“The TFSA [tax-free savings account], you pay taxes going in – it’s after-tax money, but not this one. And if you invest in housing, your principal residence is not going to be taxed either. So it is a very generous tax incentive where you can earn income completely untaxed.”
#Budget2023 is a plan to deliver stronger public health care, create more good jobs, and ensure we build an economy that works—for everyone.
— Finance Canada (@FinanceCanada) March 28, 2023
How fiscally prudent was the budget?
Economic observers were watching closely to see how the Liberal administration and federal finance minister Chrystia Freeland would achieve a tricky balance between addressing the overall affordability crisis facing Canadians and demonstrating fiscal prudence in an uncertain economic climate.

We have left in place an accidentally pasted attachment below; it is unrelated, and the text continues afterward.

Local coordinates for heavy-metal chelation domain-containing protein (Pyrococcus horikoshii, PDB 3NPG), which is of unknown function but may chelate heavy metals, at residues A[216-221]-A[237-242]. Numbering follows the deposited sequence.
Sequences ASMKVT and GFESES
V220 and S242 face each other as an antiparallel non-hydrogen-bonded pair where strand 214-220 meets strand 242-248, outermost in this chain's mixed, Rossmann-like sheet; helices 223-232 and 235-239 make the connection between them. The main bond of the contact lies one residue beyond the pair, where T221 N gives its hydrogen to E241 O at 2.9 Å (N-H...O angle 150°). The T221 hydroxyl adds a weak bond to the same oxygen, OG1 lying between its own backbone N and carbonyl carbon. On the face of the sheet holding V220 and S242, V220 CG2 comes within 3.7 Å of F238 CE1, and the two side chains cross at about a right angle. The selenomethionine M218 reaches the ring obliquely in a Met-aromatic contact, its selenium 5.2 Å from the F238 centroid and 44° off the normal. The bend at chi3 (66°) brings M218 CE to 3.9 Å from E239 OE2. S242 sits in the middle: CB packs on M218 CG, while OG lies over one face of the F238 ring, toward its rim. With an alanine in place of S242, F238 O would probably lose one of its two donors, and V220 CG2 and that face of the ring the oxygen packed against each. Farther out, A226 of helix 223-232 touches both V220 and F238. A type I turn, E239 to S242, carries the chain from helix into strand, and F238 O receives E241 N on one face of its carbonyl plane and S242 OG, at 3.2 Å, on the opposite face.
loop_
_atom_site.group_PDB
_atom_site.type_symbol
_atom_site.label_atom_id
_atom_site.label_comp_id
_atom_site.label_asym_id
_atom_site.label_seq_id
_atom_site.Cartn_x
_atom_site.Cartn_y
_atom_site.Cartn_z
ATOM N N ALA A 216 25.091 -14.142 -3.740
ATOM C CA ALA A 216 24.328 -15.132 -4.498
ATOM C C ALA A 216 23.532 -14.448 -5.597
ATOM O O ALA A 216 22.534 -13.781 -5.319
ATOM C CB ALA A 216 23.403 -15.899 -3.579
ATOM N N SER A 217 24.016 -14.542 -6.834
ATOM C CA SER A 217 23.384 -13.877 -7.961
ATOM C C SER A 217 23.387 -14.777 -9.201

Laurin said the government had failed to strike that sweet spot, describing the budget as a plan whose theme was “borrowing to spend again and again and again.”
According to the Institute’s research, every successive budget and fiscal update since 2019 has featured additional spending, he noted, with higher borrowing factored in until 2024-25 despite the fact that COVID relief measures are expected to have been phased out completely by then.
“It’s really a staggering amount of new spending since 2019, just before the pandemic,” he said. “Our view hasn’t changed on this: it’s not prudent [on a macro perspective].